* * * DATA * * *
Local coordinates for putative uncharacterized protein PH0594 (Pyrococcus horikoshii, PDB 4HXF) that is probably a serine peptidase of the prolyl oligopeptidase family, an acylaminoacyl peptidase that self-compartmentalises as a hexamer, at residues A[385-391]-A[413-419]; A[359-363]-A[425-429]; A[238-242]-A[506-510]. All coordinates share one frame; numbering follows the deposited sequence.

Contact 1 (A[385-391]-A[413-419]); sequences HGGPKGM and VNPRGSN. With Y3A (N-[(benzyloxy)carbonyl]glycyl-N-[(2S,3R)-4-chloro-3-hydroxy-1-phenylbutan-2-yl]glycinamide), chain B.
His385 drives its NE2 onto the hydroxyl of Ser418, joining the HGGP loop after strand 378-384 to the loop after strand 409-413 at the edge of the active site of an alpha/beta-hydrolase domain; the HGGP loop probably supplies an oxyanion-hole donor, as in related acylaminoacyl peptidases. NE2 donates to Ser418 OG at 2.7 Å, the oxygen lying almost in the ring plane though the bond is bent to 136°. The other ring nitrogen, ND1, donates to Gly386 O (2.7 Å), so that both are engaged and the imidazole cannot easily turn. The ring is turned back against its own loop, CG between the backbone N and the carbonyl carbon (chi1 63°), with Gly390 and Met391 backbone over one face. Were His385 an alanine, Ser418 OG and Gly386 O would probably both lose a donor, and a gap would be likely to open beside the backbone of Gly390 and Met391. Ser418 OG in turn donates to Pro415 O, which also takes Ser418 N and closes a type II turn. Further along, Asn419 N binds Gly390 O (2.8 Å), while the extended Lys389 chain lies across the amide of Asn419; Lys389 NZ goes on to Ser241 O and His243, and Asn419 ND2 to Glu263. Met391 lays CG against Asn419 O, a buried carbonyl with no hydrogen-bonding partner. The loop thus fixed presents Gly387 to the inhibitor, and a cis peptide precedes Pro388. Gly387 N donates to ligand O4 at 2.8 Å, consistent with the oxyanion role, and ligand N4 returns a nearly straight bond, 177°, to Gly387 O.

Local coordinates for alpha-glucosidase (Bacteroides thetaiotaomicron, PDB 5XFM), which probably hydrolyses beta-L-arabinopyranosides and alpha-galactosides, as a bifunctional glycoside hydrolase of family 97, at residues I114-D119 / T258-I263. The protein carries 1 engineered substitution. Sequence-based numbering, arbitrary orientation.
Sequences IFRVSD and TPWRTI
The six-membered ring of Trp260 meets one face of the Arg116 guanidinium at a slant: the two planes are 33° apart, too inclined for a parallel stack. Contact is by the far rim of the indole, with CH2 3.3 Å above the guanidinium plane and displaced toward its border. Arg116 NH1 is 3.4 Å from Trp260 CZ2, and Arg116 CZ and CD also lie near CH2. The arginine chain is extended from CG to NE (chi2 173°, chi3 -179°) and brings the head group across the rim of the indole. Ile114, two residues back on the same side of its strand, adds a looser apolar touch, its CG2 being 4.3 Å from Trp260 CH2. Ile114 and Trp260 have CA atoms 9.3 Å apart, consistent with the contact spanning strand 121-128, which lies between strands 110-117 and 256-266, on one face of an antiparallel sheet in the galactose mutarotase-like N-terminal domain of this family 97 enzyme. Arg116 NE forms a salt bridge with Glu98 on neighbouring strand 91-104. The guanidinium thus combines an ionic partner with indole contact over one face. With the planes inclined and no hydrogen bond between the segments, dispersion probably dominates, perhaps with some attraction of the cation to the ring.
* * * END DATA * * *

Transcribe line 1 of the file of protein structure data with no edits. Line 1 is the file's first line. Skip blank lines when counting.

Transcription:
Local coordinates for putative uncharacterized protein PH0594 (Pyrococcus horikoshii, PDB 4HXF) that is probably a serine peptidase of the prolyl oligopeptidase family, an acylaminoacyl peptidase that self-compartmentalises as a hexamer, at residues A[385-391]-A[413-419]; A[359-363]-A[425-429]; A[238-242]-A[506-510]. All coordinates share one frame; numbering follows the deposited sequence.